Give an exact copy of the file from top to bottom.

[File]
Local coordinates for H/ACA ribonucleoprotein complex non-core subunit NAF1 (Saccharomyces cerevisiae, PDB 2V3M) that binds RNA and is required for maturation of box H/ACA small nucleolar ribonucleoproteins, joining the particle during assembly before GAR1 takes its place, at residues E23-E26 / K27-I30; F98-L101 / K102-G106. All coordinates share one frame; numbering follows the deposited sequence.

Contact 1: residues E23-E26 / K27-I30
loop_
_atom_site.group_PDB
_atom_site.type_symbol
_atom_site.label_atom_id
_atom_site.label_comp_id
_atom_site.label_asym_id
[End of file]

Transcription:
Local coordinates for H/ACA ribonucleoprotein complex non-core subunit NAF1 (Saccharomyces cerevisiae, PDB 2V3M) that binds RNA and is required for maturation of box H/ACA small nucleolar ribonucleoproteins, joining the particle during assembly before GAR1 takes its place, at residues E23-E26 / K27-I30; F98-L101 / K102-G106. All coordinates share one frame; numbering follows the deposited sequence.

Contact 1: residues E23-E26 / K27-I30
loop_
_atom_site.group_PDB
_atom_site.type_symbol
_atom_site.label_atom_id
_atom_site.label_comp_id
_atom_site.label_asym_id